The Premier League and other domestic leagues across Europe will gather on Friday to discuss proposals for a new-look Champions League from 2024, the PA news agency understands.
An extraordinary general meeting of all leagues affiliated to the European Leagues group will be convened to discuss a UEFA proposal to reform the continent’s most prestigious competition and head off the threat of a European Super League.
UEFA is understood to have proposed the scrapping of the existing format of eight ‘mini-league’ groups of four. The plan is to replace it with one league where each team plays 10 matches in a so-called ‘Swiss system’.
That increase from six matches to 10 in the autumn would have calendar implications for Europe’s domestic leagues. From an English perspective, it would most obviously have an impact on the future of the Carabao Cup. It could even see those sides competing in the Champions League having to opt out of the League Cup altogether.
UEFA president Aleksander Ceferin has previously said it would be “better for everyone” if that competition was ditched.
It is not yet clear if the leagues will give their approval to UEFA’s proposal or ask for further time for consideration. But time may be a factor given increased momentum behind the European Super League.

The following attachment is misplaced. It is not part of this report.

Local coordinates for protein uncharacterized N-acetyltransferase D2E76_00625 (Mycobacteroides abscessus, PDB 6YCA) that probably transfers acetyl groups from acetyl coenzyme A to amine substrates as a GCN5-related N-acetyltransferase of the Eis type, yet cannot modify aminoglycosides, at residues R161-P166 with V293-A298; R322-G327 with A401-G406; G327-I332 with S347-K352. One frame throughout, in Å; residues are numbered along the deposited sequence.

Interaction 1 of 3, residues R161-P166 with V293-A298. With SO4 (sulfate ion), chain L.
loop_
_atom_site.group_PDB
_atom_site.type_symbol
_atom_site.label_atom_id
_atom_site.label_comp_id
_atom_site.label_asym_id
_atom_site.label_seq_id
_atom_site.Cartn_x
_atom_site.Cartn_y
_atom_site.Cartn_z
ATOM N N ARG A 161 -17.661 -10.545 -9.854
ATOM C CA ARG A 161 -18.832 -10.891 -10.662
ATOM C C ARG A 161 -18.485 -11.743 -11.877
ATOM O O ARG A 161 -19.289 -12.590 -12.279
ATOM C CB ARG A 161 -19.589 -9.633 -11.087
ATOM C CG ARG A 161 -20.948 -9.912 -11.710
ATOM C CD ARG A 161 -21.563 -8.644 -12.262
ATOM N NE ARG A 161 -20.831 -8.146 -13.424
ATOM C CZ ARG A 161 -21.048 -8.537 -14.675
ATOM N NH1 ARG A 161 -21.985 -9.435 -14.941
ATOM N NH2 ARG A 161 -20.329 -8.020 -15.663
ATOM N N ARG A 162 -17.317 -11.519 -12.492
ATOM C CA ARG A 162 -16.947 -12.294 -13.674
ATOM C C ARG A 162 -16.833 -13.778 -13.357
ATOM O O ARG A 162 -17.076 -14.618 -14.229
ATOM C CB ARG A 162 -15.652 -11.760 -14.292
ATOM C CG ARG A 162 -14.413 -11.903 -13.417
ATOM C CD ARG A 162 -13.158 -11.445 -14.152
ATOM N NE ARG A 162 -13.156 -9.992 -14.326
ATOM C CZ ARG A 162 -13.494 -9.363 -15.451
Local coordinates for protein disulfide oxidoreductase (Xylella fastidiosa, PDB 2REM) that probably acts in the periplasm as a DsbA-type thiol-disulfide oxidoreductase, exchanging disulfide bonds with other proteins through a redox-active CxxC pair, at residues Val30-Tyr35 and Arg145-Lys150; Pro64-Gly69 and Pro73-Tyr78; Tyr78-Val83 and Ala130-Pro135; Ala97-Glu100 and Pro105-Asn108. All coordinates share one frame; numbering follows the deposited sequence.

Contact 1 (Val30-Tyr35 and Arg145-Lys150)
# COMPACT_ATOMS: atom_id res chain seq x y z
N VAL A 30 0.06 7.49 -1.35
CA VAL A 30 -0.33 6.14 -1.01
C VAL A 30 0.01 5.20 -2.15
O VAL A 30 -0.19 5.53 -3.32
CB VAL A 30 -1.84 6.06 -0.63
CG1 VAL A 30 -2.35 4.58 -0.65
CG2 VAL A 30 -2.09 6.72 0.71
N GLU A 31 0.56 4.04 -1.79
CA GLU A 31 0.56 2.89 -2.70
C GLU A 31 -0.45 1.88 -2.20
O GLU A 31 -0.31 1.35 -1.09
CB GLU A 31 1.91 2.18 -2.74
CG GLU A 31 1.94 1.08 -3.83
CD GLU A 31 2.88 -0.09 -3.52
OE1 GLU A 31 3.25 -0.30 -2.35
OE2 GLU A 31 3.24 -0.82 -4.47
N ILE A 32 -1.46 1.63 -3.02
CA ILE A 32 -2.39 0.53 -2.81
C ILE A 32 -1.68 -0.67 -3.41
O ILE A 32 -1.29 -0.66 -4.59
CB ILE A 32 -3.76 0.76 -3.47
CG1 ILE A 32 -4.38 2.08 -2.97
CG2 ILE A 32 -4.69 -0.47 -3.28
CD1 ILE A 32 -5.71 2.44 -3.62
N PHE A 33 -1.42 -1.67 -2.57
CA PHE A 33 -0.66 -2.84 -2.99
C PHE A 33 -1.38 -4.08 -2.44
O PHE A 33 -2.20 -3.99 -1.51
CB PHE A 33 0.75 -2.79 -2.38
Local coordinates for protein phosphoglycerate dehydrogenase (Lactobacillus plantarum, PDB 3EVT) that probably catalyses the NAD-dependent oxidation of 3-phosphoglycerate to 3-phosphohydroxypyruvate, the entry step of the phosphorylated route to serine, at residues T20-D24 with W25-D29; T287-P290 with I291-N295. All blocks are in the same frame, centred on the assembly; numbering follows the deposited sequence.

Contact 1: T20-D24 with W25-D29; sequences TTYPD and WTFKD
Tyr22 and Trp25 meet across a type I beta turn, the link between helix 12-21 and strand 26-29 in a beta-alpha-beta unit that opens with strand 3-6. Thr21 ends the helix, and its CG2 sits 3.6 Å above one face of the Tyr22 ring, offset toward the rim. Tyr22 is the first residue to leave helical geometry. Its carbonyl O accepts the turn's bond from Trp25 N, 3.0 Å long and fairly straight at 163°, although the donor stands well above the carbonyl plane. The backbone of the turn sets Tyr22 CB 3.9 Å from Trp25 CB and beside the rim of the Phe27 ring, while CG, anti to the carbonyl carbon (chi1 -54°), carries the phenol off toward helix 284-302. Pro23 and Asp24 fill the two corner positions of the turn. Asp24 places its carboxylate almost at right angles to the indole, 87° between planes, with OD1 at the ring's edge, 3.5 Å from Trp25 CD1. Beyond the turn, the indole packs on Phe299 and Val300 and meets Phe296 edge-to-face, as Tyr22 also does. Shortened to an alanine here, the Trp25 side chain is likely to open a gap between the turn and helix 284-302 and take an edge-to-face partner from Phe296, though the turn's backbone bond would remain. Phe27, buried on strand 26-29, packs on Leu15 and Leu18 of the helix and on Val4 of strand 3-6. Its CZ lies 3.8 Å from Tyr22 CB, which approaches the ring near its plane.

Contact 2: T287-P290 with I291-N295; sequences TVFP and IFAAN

Real Madrid are understood to be leading the breakaway project, which FIFA and the six continental confederations – including UEFA – have said they will not recognise.
FIFA has also warned any players involved in a Super League would be barred from international competitions such as the World Cup.
European football’s governing body has been consulting with various stakeholders on its proposals to revamp its competitions. That plan would see changes implemented from the 2024-25 season onwards. It would include and affect all European Leagues and the European Club Association.
Super League proposals ‘unpopular’
The Football Supporters’ Europe group said earlier this week that Super League proposals were “unpopular, illegitimate and dangerous”.
Concerns have been expressed abour accommodating all 32 or 36-team leagues in one league. The main fear is whether it offers the ‘flexibility’ for matches to be increased beyond 10 in the future.
European Leagues president Lars-Christer Olsson said in December: “I think it could be possible to squeeze another four dates into the calendar. But we need to see what kind of effect it is having on national team matches. It’s too early to say now, it needs to be part of our negotiations.”